Article 3. Everyone has the right to life, liberty and security of person.
Article 4. No one shall be held in slavery or servitude; slavery and the slave trade shall be prohibited in all their forms.
Article 5. No one shall be subjected to torture or to cruel, inhuman or degrading treatment or punishment.
Article 6. Everyone has the right to recognition everywhere as a person before the law.
Article 7. All are equal before the law and are entitled without any discrimination to equal protection of the law. All are entitled to equal protection against any discrimination in violation of this Declaration and against any incitement to such discrimination.
Article 8. Everyone has the right to an effective remedy by the competent national tribunals for acts violating the fundamental rights granted him by the constitution or by law.
Article 9. No one shall be subjected to arbitrary arrest, detention or exile.
Article 10. Everyone is entitled in full equality to a fair and public hearing by an independent and impartial tribunal, in the determination of his rights and obligations and of any criminal charge against him.
Article 11. (1) Everyone charged with a penal offence has the right to be presumed innocent until proved guilty according to law in a public trial at which he has had all the guarantees necessary for his defence. (2) No one shall be held guilty of any penal offence on account of any act or omission which did not constitute a penal offence, under national or international law, at the time when it was committed. Nor shall a heavier penalty be imposed than the one that was applicable at the time the penal offence was committed.
Article 12. No one shall be subjected to arbitrary interference with his privacy, family, home or correspondence, nor to attacks upon his honour and reputation. Everyone has the right to the protection of the law against such interference or attacks.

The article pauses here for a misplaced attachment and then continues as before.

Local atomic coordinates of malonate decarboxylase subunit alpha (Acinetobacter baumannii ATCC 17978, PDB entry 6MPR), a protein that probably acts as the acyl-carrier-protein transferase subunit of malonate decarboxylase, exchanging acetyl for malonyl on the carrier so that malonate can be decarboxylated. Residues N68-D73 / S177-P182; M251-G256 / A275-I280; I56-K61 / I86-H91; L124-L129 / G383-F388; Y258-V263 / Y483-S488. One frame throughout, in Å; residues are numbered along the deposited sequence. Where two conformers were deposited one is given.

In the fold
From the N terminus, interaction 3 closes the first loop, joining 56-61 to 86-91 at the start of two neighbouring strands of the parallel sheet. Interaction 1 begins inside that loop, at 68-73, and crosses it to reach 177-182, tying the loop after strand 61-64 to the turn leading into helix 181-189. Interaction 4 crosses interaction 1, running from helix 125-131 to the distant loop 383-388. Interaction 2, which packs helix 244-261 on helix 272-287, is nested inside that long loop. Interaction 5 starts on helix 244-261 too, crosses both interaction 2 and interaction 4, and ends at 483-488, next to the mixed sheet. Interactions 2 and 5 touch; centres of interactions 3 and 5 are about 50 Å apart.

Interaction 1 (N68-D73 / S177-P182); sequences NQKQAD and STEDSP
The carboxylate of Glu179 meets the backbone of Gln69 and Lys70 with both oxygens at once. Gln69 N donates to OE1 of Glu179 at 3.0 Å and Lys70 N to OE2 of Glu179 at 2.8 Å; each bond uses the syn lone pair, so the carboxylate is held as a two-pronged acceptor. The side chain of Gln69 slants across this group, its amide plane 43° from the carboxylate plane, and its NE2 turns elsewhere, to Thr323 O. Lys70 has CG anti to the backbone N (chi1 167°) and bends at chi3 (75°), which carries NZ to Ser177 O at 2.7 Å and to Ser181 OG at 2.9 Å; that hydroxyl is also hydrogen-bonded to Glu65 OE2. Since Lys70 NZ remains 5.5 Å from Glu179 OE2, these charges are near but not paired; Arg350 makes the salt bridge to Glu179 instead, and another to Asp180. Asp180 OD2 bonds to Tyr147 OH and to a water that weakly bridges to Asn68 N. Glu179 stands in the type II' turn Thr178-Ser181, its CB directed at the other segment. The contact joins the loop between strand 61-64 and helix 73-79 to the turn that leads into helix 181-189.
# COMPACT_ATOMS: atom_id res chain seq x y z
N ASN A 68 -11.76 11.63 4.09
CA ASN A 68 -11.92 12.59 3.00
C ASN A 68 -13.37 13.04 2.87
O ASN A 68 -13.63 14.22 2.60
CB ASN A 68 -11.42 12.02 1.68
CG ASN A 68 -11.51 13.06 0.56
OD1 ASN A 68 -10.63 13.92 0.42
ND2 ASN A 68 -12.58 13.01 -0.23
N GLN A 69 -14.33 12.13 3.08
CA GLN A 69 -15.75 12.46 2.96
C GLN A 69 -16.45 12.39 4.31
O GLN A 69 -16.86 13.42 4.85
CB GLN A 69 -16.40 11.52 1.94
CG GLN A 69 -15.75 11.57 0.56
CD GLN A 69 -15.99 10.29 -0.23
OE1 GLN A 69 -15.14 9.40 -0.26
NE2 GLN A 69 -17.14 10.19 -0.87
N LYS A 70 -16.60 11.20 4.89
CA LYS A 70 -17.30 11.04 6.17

Article 13. (1) Everyone has the right to freedom of movement and residence within the borders of each state. (2) Everyone has the right to leave any country, including his own, and to return to his country.
Article 14. (1) Everyone has the right to seek and to enjoy in other countries asylum from persecution. (2) This right may not be invoked in the case of prosecutions genuinely arising from non-political crimes or from acts contrary to the purposes and principles of the United Nations.
Article 15. (1) Everyone has the right to a nationality. (2) No one shall be arbitrarily deprived of his nationality nor denied the right to change his nationality.
Article 16. (1) Men and women of full age, without any limitation due to race, nationality or religion, have the right to marry and to found a family. They are entitled to equal rights as to marriage, during marriage and at its dissolution. (2) Marriage shall be entered into only with the free and full consent of the intending spouses. (3) The family is the natural and fundamental group unit of society and is entitled to protection by society and the State.
Article 17. (1) Everyone has the right to own property alone as well as in association with others. (2) No one shall be arbitrarily deprived of his property.
Article 18. Everyone has the right to freedom of thought, conscience and religion; this right includes freedom to change his religion or belief, and freedom, either alone or in community with others and in public or private, to manifest his religion or belief in teaching, practice, worship and observance.
Article 19. Everyone has the right to freedom of opinion and expression; this right includes freedom to hold opinions without interference and to seek, receive and impart information and ideas through any media and regardless of frontiers.
Article 20. (1) Everyone has the right to freedom of peaceful assembly and association. (2) No one may be compelled to belong to an association.